It’s hard to read through the Financial Accountant Standard’s Board's latest update on recognizing credit losses - which dictates a new method called current expected credit losses (CECL) - and not think: should we just go back to cash accounting?
The update requires companies to recognize all expected losses over the life of an asset from its purchase or origination. Prior to this, the codification dictated companies recognize probable current losses on those assets. The update is a response to the lack of sufficient loss reserves financial institutions had on their balance sheets prior to the financial crisis of 2007.
The codification adds another layer of judgmental inputs to the complex fair value calculations. These are calculations companies must perform in order to be compliant with GAAP. Although the justification is that CECL more accurately represents the true value of a company’s assets. The future value is based on what we know today, which will be different from what we know tomorrow. Sure, you could make that argument about any line item on the financials, but fair value allows you to recognize material non-cash earnings before they are realized, which is unique.
Here is where the cash flow statement comes in. Looking at cash inflows and outflows year over year provides meaningful analysis without the timing intricacies and judgment of GAAP.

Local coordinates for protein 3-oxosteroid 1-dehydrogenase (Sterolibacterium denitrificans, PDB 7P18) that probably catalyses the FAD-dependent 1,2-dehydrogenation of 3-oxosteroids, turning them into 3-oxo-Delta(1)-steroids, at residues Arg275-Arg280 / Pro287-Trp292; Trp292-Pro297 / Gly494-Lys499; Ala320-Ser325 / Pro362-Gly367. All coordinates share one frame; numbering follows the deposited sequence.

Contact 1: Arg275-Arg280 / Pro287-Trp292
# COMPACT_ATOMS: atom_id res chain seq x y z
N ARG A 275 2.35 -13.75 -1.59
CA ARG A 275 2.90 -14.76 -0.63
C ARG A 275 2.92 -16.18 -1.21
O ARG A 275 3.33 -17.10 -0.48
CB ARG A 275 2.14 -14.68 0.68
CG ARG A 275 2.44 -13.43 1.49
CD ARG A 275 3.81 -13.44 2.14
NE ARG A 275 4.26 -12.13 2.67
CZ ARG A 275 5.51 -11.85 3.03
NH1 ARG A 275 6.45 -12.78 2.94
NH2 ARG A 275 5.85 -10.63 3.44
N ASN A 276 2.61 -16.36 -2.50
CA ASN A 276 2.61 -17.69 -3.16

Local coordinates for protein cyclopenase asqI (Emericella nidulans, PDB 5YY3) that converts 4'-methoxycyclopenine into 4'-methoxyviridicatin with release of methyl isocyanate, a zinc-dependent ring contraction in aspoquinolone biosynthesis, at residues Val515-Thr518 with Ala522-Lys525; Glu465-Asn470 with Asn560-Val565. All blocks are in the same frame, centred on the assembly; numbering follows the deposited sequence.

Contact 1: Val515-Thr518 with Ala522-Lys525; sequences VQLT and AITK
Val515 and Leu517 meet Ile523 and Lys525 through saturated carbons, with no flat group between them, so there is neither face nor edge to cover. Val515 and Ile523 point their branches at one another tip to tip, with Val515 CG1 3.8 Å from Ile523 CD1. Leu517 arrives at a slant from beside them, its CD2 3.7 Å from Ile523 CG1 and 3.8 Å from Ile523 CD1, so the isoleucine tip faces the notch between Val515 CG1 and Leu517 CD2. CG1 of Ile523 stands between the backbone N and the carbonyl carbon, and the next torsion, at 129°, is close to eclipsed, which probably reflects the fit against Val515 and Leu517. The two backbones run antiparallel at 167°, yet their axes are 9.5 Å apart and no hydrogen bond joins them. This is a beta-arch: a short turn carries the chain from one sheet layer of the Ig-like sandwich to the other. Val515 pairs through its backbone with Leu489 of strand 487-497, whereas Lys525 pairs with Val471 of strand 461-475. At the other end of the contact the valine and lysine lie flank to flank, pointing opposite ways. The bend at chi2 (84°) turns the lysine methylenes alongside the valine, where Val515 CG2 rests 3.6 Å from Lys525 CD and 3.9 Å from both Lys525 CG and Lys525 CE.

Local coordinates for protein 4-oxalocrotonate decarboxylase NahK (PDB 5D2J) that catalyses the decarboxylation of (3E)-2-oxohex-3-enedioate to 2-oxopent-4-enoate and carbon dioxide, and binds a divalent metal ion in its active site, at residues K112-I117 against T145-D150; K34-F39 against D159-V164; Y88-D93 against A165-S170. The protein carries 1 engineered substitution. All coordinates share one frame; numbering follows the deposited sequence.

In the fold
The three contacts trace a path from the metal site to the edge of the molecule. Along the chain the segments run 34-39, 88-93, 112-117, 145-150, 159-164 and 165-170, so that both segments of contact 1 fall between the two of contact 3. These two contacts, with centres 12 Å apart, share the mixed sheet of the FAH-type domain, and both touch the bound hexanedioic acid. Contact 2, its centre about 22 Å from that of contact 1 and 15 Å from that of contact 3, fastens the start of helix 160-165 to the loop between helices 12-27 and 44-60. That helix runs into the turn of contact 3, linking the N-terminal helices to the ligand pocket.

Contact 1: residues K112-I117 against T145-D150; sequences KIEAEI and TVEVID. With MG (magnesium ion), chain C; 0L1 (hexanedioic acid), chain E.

The three main sections in a cash flow statement tell you the following:
The cash flow statement also tells you everything about what I just condoned. Since it reconciles to the income statement, you can see how much assets have appreciated or depreciated over time. Year over year comparisons in the worth of a company’s assets is more meaningful than one period of judgmental calculations.
Of course, it’s always best to look at all four financial statements together. Hence, why regulators require all four. But if I’m stranded on a desert island and can only have one financial statement – Cash is King.
Read how SoftLedger helps you to easily and simply manage your cash flow and generate statements.
A CPA with more than 10 years of varied public and private accounting experience, Ben has led many complex financial projects to successful outcomes.
Ben holds a B.S. in Accounting from the University of Maryland.